New Delhi: Senior High Court lawyer Harvinder Singh Phoolka is awaiting a judgement on Tuesday when the court will pronounce its order on the fate of Congress leader Sajjan Kumar.
For three decades, Phoolka has been fighting for justice for victims of the 1984 massacre that took place after Prime Minister Indira Gandhi’s assassination on October 31, 1984.
The lawyer was also among those who feared for their lives and drove his then-pregnant wife home through back lanes and alleys to steer clear of the raging mobs in Delhi and survived due to sheer luck.
On November 1, the crowds had, in a programmed manner, torched religious places and homes of Sikhs and burnt them alive. They were allegedly instigated by Congress leaders, including H.K.L. Bhagat, Kumar and Jagdish Tytler. While more than 4,000 Sikhs were reportedly killed all over the country, 2,150 lost their lives in Delhi.
Phoolka represented the victims in court and took up individual cases against Bhagat, Kumar and Tytler.
But despite non-delivery of justice for the victims even after 30 years, he is pursuing one of the longest and torturous legal wars. Meanwhile, many of the traumatised survivors have either died or fled. Some witnesses turned hostile amid pressure from political leaders and gave up the battle.
Phoolka’s first victory came recently when a Delhi court set aside a Central Bureau of Investigation (CBI) closure report giving a clean chit to Tytler in 2009.
It has ordered the CBI to re-investigate Tytler’s role in the massacre of Sikhs in Pul Bangash area.
Phoolka speaks to Gulf News in an exclusive interview.
Gulf News: How hopeful are you that Kumar will be convicted for allegedly inciting a mob to kill Sikhs in the Delhi Cantonment area in 1984?
Phoolka: I am almost certain of his conviction. This is because of the amount of evidence against him and the way the cross-examination was done and the three eyewitnesses withstood the testimony and identified Kumar in court.
But haven’t the powerful always managed to get away without being punished?
That’s an unfortunate thing. And even in this case, some people in the government are trying their best to shield Kumar. The Delhi Police officials have also come to his defence.
What led you to make it your mission to stand by the victims after visiting a relief camp set up after the riots?
I had initiated to visit a relief camp when there was talk in court among lawyers that legal help was needed for the victims. I went to east Delhi’s Farsh Vihar relief camp in November 1984, after three weeks of the mayhem. To my horror, I found that not a single man was present at the camp, which was full of widows aged from 17 to 70. All the victims – orphans, mothers and wives — were from east Delhi’s Trilokpuri area that had suffered the worst in the country. More than 400 Sikhs were killed there and hardly any male member was left alive. The women left behind were illiterate and needed legal help as they had no one to fall back upon.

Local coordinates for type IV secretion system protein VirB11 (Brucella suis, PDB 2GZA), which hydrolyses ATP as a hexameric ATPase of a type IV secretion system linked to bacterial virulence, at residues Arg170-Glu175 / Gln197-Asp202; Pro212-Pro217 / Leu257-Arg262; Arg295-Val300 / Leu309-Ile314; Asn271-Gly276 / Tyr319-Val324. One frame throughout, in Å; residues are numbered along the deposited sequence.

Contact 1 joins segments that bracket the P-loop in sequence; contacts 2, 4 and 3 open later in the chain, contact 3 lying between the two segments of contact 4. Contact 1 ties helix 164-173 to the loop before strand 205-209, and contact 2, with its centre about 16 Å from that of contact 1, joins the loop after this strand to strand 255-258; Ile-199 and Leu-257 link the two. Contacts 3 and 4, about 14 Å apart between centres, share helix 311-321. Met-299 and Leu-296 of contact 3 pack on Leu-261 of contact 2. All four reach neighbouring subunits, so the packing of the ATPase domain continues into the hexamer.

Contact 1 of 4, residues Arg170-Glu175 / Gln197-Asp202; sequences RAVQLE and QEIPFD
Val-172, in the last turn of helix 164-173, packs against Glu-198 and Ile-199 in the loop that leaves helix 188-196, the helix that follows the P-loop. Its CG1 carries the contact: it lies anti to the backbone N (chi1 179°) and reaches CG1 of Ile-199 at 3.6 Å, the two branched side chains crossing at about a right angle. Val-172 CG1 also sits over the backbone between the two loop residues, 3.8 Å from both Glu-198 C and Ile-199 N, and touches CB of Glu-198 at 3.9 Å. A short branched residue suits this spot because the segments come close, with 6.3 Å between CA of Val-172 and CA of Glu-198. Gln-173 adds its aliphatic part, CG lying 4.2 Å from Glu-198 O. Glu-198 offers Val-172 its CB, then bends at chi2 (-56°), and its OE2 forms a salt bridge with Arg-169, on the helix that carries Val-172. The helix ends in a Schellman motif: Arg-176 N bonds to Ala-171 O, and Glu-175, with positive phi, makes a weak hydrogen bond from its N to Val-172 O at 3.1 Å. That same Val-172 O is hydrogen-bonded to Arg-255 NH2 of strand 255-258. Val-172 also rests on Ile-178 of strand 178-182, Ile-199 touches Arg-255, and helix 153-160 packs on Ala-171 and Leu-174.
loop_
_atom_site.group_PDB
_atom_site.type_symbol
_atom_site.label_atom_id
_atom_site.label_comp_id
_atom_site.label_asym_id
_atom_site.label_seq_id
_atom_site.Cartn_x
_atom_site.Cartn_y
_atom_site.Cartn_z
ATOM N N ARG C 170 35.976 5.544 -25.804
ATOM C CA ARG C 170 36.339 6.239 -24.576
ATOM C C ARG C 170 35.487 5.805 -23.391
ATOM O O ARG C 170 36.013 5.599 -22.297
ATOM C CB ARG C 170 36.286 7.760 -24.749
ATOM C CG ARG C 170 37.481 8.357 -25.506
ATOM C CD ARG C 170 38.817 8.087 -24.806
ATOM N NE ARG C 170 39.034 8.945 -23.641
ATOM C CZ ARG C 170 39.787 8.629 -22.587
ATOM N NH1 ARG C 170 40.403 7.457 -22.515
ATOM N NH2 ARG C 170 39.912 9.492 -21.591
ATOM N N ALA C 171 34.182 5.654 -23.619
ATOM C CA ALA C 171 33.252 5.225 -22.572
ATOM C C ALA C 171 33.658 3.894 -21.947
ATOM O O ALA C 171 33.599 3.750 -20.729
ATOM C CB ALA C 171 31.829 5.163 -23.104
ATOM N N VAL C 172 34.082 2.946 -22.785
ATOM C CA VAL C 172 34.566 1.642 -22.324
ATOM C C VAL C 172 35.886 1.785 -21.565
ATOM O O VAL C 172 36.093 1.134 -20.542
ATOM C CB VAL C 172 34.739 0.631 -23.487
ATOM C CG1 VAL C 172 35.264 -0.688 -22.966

Tytler has been saying that the probe against him is your personal vendetta. What does he mean by ‘personal’?
I fail to understand what ‘personal’ issue I could have with him. We met the first time in a television studio in 2004. He has accused me of dragging his name in the riots. But the fact is that his name began appearing in the media just days after the riots when I was nowhere in the picture!
He has accused you of blackmailing him. Are you being victimised because of trying to help the victims?
Tytler alone can tell us what blackmailing means. No one has ever gone to him on my behalf. He has accused me of taking money from people to target him. The truth is that I have a flourishing practice relating to property and commercial litigations. I have been doing all cases pertaining to the 1984 riots free of charge. This is perhaps the only reason that I am being termed a human rights activist.
Did you feel dejected when some victims turned hostile?
No, I did not lose my sleep over it. Unlike most human rights activists, I never visited any victim to make them feel comfortable or become overtly friendly with them so that they could confide in me. And once people turned hostile, I never approached them.
The first time a woman witness turned hostile was in the case of Bhagat (now dead). In front of the stress that people go through where powerful people are involved, it can be understood that there is a limit to how much a person can take.
During the last 30 years, what kind of pressures have you faced to end your fight for justice?
Pressure tactics do not work on me. Tytler had threatened that I won’t remain alive. But all these threats are hollow, as he is the one who is seen roaming around with massive security presence around him.
Harvinder Singh Phoolka was born on August 24, 1955, in Bhadaur, a village near Barnala in Patiala, Punjab, to Harwinder Kaur and Onkar Singh.
He studied at the Government High School in the village.
Graduated in agriculture from Ludhiana, Punjab University.
Had a stint as a commercial pilot — 1975-76.
Went to a law school in Chandigarh, Punjab.
Moved to Delhi after finishing law and began practising in 1981.
Formed the Citizen’s Justice Committee that served as an umbrella organisation for human rights activists and lawyers representing the 1984 riot victims in 1985.